From gov.scot two days ago:
‘Scotland’s population continued to increase between 2015 and 2016. Statistics published today by the National Records of Scotland (NRS) show that the estimated population of Scotland was 5,404,700 at 30 June 2016, which is the highest level recorded. The figures show a rise of 31,700 (0.6%) people over the year since 30 June 2015.’
Why was this both good news and evidence that it needs to go a little higher?
It’s reasonably modest growth compared to many other countries including England and the USA where rapid growth destabilises economies putting strain on social cohesion and on infrastructural elements like housing, roads, hospitals and schools. More modest growth can be absorbed while at the same time benefitting the economy with the new workers needed for economic growth and to work in the care industries where the aging population increasingly will need them. Affluent areas such as Northern Italy and Germany where population is stagnant or even declining are in deep trouble unless they permit quite a high level of uncontrolled immigration which brings unpredictability including rising crime and, in the worst, cases, terrorism.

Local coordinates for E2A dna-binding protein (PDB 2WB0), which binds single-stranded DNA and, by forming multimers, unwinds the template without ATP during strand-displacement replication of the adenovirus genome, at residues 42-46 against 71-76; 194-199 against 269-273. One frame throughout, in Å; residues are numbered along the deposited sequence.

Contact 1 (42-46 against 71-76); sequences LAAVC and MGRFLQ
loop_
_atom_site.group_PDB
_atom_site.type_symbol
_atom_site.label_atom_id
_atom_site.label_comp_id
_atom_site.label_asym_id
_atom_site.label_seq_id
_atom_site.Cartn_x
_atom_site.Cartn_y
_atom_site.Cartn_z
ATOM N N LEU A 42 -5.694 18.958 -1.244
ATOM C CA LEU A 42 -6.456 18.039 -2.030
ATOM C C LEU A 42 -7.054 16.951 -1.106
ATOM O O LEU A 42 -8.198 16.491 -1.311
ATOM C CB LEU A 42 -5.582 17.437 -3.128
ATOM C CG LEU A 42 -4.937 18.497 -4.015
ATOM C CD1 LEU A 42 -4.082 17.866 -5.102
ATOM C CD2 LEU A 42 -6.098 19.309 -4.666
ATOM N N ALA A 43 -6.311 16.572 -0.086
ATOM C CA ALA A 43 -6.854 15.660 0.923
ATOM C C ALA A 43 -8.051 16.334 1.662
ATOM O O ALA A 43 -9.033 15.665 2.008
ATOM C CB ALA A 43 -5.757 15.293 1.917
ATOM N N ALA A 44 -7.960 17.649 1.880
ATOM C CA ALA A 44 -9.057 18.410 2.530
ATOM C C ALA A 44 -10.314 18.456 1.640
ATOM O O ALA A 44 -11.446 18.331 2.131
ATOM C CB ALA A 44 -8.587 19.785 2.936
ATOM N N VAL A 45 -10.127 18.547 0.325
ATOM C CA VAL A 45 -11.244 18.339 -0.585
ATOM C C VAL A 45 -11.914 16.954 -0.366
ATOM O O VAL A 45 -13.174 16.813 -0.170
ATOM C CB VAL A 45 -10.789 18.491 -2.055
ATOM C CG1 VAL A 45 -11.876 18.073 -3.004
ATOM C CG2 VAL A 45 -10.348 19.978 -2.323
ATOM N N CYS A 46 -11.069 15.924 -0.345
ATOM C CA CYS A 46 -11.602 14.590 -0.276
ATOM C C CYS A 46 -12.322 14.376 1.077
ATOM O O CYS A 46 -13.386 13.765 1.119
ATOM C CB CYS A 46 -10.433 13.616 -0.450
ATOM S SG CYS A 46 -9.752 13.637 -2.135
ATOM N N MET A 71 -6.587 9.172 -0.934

One of the best examples of the need for some population growth or at least a replacement level birth-rate is Japan. See this:
‘Japan was one of the great powers of 20th century. It rose and fell, only to rise again – all within 100 years. The second rise is particularly notable: from 1955 to 1990 its nominal GDP grew from 8.4 trillion yen to around 430 trillion yen or about 12 percent per annum. Underlying factors behind the economic miracle are well documented. From 1990 till 2015, however, the nominal GDP has grown only to 499 trillion yen or at dismal 0.6 percent per annum. Radical monetary policies, liberal fiscal policies, speeches, criticisms, taunting – nothing seems to work…..Japan’s stock market indicators have not done well in the past two decades. How can a country lose its mojo so quickly? Have the Japanese people suddenly become less creative, less intelligent, less motivated and less hard working? Or is there something else that is responsible? The answer may lie in an altogether different matrix. During the boom years of 1955-1990, Japan’s population grew from 89 million to 124 million or around 0.93 percent per annum. In 1990-2015 period, however, population grew at a dismal 0.1 percent per annum. Did the Japanese suddenly stop having children in 1990? The data shows it was quite literally so. In each of the decades starting 1950 till 1990 the population grew at just over 1 percent per annum and then in the decade of 1990-2000, it dropped to 0.26 percent per annum.’
I think that’s clear and convincing. Scotland’s population growth is almost entirely due to immigration. There were slightly more deaths than births that year. However, the Scottish birth rate did increase ever so slightly at 0.7% and without immigration means there is not a crisis, without immigration, of the kind we see in Japan.